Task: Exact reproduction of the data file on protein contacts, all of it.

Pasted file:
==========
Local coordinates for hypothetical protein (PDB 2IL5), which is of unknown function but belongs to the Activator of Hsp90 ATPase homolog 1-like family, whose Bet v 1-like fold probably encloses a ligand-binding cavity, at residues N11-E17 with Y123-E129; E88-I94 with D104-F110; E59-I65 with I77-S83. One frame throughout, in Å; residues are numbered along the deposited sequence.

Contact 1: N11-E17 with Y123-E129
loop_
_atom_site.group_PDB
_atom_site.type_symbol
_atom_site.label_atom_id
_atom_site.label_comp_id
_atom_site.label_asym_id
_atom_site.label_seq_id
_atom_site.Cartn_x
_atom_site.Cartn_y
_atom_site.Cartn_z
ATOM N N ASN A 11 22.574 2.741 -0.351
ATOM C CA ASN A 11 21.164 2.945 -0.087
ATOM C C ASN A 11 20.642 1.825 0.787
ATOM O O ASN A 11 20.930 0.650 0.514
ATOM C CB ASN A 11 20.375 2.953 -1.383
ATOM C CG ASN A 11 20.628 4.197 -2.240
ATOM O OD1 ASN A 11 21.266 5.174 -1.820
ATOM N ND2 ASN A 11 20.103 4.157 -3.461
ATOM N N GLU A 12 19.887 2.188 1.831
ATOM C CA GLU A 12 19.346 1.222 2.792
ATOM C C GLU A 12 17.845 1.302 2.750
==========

Local coordinates for hypothetical protein (PDB 2IL5), which is of unknown function but belongs to the Activator of Hsp90 ATPase homolog 1-like family, whose Bet v 1-like fold probably encloses a ligand-binding cavity, at residues N11-E17 with Y123-E129; E88-I94 with D104-F110; E59-I65 with I77-S83. One frame throughout, in Å; residues are numbered along the deposited sequence.

Contact 1: N11-E17 with Y123-E129
loop_
_atom_site.group_PDB
_atom_site.type_symbol
_atom_site.label_atom_id
_atom_site.label_comp_id
_atom_site.label_asym_id
_atom_site.label_seq_id
_atom_site.Cartn_x
_atom_site.Cartn_y
_atom_site.Cartn_z
ATOM N N ASN A 11 22.574 2.741 -0.351
ATOM C CA ASN A 11 21.164 2.945 -0.087
ATOM C C ASN A 11 20.642 1.825 0.787
ATOM O O ASN A 11 20.930 0.650 0.514
ATOM C CB ASN A 11 20.375 2.953 -1.383
ATOM C CG ASN A 11 20.628 4.197 -2.240
ATOM O OD1 ASN A 11 21.266 5.174 -1.820
ATOM N ND2 ASN A 11 20.103 4.157 -3.461
ATOM N N GLU A 12 19.887 2.188 1.831
ATOM C CA GLU A 12 19.346 1.222 2.792
ATOM C C GLU A 12 17.845 1.302 2.750